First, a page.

Oh, I always wished I could do something better than comics, but there didn't seem to be anything.
My mother used to say that when I was having lunch or dinner at home, if I didn't have a book to read, I'd be reading the label on the ketchup bottle.
And, in fact, one of the gifts that I got one Christmas... my mother bought me a little metal stand that you could put a book on, so while you're eating you could be reading the book.
There were the Hardy Boys, Don Sturdy and Tom Swift.
One was an adventurer, one was an inventor.
I loved Émile Zola.
I loved Charles Dickens.
Whenever I got an extra 50 cents, I'd buy one of those books.
In those days, grown-ups hated comics, didn't want their children to read them particularly.
So, I figured I'm not going to use my real name, which I'm saving for posterity, for these silly comic books.
So, I cut my first name into two and called myself Stan Lee.
And it was a living, and I was doing the best I could to make the stories a little bit better.
But the kind of stories my publisher wants me to do are banal.
I said to my wife, "You know, there's got to be something better than this."
So, Joanie said to me, "Why don't you write one book the way you'd like to do it?"
So, at that time my publisher, Martin Goodman, said, "Give me a new superhero book. I think superheroes may sell."
“But I didn't want to do superheroes just like Superman or Batman, I wanted something a little more original, and where I played up the personality of the characters more, and where there were surprises.
And I came up with the Fantastic Four.
And I called Jack Kirby, who was the best artist we had, and I asked him if he would draw it.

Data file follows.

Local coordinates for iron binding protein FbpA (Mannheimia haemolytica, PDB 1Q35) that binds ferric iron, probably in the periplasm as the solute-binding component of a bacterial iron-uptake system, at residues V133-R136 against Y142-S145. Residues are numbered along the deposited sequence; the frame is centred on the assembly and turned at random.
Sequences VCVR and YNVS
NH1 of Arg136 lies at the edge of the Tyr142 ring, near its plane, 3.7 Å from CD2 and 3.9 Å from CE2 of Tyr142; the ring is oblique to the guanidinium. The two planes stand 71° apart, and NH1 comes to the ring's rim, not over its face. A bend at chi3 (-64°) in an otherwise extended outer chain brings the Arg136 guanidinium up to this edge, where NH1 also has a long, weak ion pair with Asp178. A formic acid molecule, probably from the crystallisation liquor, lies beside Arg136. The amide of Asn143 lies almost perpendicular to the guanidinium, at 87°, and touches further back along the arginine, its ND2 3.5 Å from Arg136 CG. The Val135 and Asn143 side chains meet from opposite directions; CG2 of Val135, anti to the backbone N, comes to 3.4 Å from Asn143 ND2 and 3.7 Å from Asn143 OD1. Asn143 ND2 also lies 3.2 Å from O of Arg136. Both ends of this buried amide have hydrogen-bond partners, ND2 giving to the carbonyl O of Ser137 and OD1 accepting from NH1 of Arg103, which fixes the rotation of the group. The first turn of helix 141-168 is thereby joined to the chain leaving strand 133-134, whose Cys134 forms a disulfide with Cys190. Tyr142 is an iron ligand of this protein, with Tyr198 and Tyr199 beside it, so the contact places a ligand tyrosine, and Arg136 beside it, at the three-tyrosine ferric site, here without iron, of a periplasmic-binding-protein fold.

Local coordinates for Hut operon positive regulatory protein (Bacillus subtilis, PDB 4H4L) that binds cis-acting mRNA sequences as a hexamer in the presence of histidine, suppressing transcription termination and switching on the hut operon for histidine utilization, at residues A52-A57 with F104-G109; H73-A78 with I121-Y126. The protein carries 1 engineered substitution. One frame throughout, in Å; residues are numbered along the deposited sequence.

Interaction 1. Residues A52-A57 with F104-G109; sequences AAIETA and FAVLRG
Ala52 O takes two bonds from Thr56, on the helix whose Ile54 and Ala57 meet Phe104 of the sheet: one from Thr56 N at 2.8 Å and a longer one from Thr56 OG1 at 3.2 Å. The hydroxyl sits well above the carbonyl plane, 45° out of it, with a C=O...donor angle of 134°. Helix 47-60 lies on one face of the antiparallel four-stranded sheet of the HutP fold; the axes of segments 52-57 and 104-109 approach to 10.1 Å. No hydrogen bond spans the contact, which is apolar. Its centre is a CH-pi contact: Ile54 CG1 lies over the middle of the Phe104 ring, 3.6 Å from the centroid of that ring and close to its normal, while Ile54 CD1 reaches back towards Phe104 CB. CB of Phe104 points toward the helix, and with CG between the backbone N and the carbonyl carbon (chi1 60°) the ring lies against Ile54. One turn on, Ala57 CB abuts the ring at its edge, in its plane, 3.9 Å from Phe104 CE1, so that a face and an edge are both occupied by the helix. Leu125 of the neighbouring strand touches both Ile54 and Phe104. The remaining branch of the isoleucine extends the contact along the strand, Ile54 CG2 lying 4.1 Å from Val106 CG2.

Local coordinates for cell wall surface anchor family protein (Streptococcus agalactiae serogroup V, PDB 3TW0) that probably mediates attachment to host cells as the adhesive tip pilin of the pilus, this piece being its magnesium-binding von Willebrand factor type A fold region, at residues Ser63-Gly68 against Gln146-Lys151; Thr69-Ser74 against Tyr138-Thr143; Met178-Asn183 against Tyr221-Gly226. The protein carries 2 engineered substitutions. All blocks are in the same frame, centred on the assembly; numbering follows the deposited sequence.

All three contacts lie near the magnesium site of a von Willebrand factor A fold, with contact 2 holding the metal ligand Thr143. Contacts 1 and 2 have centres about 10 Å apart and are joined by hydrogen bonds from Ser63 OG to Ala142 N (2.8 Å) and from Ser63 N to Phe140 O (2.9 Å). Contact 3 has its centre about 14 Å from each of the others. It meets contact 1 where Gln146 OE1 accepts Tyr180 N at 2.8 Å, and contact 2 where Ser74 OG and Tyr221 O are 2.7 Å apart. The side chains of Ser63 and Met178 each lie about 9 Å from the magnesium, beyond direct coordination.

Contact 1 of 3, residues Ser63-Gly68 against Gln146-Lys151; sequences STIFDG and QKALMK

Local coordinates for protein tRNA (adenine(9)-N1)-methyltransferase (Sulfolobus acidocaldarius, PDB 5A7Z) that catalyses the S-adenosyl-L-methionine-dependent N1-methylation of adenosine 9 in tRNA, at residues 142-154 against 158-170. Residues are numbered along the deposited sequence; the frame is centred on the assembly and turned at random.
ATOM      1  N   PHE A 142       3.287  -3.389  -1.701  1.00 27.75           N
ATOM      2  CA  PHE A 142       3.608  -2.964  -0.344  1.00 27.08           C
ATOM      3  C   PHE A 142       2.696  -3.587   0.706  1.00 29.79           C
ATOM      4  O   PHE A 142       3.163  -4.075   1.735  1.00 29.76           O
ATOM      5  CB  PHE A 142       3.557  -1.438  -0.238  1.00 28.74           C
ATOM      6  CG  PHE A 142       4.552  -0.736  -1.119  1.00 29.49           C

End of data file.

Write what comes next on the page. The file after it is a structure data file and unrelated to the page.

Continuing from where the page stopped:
It sold very well.
We had never gotten fan mail before, but we started getting fan mail, and that started it.
So, I dreamed up Spider-Man and the Hulk and the X-Men and all the others.
What I tried to do was take these characters, who are obviously bigger than life and fictitious, and make them seem real.
They've got these powers.
They do wonderful things.
But what are the things that worry them?
What are the things that frustrate them?
I tried to write a well-rounded character with every character I did, rather than just somebody who is extra strong and can beat up the bad guys.
If you're writing about people, you have to make the people come to life.
I know I always loved reading Sherlock Holmes, and I loved the way Sherlock Holmes spoke, and the way Dr. Watson spoke, and you could tell one from the other.
They didn't speak the same way.
And the same with any good books.
You didn't have to read, 'Joe said' or 'Sam said,' you knew who said it by the way the words were written.
In the beginning, I wrote all the scripts myself.
I typed them out, wrote them.
After a while I was writing almost every book, and we had a lot of books, and there wasn't time to do it.
Kirby would be waiting for a script,
and I couldn't keep him with nothing to do.
So, I would say, "Look Jack, I don't have time to write your script, but here's the story I want to tell, and here's how we'll end it."
I gave him whatever I wanted this story to be.
And I said, "You draw it any way you want, I'll put in the dialogue and the captions later."
So, he would work just from an outline — a verbal outline that I gave him.
He'd put in a lot of details that I hadn't even thought of and that was great.
And I did the same with all the other artists.
One reason that our stories were so successful was I had these great artists illustrating them.
Kirby was good, Ditko was good, John Romita was good, John Buscema, Gene Colan — and I tried to get the best people I could.
Even though we couldn't pay more than anyone else — and we very often paid less — I tried to make the job as interesting as I could.
Even though they were comic strips, it would be great if we could make them readable and enjoyable and having something to say.”
“Spider-Man, Spider-Man, does whatever a spider can.”
Interviewer: “What would you like people to be left with from your career?”